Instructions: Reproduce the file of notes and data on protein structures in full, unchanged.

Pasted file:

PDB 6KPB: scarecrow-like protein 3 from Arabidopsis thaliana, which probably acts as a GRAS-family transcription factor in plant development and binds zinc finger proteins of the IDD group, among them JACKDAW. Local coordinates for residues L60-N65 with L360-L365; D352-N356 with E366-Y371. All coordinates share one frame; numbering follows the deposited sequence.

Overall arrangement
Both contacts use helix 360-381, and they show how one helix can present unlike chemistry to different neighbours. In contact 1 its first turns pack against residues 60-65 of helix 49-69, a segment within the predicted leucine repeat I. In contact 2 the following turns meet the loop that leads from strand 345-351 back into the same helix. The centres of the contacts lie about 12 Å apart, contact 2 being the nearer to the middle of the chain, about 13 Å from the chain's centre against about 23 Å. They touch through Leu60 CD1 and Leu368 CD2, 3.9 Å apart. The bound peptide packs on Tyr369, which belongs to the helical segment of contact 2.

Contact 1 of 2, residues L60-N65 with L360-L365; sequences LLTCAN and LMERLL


PDB 6KPB: scarecrow-like protein 3 from Arabidopsis thaliana, which probably acts as a GRAS-family transcription factor in plant development and binds zinc finger proteins of the IDD group, among them JACKDAW. Local coordinates for residues L60-N65 with L360-L365; D352-N356 with E366-Y371. All coordinates share one frame; numbering follows the deposited sequence.

Overall arrangement
Both contacts use helix 360-381, and they show how one helix can present unlike chemistry to different neighbours. In contact 1 its first turns pack against residues 60-65 of helix 49-69, a segment within the predicted leucine repeat I. In contact 2 the following turns meet the loop that leads from strand 345-351 back into the same helix. The centres of the contacts lie about 12 Å apart, contact 2 being the nearer to the middle of the chain, about 13 Å from the chain's centre against about 23 Å. They touch through Leu60 CD1 and Leu368 CD2, 3.9 Å apart. The bound peptide packs on Tyr369, which belongs to the helical segment of contact 2.

Contact 1 of 2, residues L60-N65 with L360-L365; sequences LLTCAN and LMERLL